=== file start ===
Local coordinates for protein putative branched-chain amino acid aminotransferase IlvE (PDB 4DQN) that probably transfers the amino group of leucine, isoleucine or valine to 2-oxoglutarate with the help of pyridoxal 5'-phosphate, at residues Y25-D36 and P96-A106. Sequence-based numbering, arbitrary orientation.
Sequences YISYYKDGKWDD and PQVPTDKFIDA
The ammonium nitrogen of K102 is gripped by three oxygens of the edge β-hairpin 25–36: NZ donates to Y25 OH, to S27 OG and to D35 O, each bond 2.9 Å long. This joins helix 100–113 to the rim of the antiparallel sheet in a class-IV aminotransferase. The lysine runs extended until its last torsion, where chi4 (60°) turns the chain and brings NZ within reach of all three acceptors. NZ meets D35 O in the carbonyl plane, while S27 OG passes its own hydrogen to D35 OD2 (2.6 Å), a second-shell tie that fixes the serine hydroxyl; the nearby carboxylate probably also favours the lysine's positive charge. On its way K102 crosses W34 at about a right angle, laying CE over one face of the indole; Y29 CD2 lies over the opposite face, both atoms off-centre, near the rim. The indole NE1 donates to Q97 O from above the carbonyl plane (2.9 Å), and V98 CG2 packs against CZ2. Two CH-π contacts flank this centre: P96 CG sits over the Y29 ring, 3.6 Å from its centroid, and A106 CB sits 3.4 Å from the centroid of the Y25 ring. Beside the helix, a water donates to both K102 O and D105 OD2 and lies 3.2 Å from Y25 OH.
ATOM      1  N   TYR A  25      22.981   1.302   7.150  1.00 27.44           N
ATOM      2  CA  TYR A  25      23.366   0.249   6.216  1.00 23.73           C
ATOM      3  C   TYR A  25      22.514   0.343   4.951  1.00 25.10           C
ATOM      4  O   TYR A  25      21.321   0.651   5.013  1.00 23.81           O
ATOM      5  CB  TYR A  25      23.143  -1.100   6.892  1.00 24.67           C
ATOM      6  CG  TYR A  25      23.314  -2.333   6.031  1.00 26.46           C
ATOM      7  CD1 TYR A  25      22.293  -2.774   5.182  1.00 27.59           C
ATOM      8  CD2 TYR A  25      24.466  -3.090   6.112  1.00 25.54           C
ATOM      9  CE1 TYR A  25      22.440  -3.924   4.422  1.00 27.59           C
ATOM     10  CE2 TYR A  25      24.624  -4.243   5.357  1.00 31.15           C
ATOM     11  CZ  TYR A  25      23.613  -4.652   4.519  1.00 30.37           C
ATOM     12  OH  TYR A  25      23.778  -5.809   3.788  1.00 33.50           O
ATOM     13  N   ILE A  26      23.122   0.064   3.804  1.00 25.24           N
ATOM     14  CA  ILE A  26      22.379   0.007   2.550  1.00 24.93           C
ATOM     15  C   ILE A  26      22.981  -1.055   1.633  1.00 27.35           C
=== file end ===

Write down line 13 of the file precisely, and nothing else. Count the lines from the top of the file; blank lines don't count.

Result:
ATOM     10  CE2 TYR A  25      24.624  -4.243   5.357  1.00 31.15           C